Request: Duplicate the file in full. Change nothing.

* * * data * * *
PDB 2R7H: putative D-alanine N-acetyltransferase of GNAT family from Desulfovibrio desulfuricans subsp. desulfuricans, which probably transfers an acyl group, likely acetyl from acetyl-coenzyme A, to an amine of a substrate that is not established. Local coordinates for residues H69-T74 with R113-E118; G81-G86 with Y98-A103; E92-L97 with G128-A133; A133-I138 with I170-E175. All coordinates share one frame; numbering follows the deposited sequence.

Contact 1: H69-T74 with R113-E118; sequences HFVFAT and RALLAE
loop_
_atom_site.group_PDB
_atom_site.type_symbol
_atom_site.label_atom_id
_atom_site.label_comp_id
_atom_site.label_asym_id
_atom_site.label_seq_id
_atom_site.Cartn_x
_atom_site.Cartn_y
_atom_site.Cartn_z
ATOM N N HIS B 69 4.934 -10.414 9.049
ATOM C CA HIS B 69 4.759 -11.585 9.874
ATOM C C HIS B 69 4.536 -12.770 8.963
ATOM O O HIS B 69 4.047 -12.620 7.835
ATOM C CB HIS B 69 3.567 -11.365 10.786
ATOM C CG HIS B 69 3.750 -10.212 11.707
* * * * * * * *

PDB 2R7H: putative D-alanine N-acetyltransferase of GNAT family from Desulfovibrio desulfuricans subsp. desulfuricans, which probably transfers an acyl group, likely acetyl from acetyl-coenzyme A, to an amine of a substrate that is not established. Local coordinates for residues H69-T74 with R113-E118; G81-G86 with Y98-A103; E92-L97 with G128-A133; A133-I138 with I170-E175. All coordinates share one frame; numbering follows the deposited sequence.

Contact 1: H69-T74 with R113-E118; sequences HFVFAT and RALLAE
loop_
_atom_site.group_PDB
_atom_site.type_symbol
_atom_site.label_atom_id
_atom_site.label_comp_id
_atom_site.label_asym_id
_atom_site.label_seq_id
_atom_site.Cartn_x
_atom_site.Cartn_y
_atom_site.Cartn_z
ATOM N N HIS B 69 4.934 -10.414 9.049
ATOM C CA HIS B 69 4.759 -11.585 9.874
ATOM C C HIS B 69 4.536 -12.770 8.963
ATOM O O HIS B 69 4.047 -12.620 7.835
ATOM C CB HIS B 69 3.567 -11.365 10.786
ATOM C CG HIS B 69 3.750 -10.212 11.707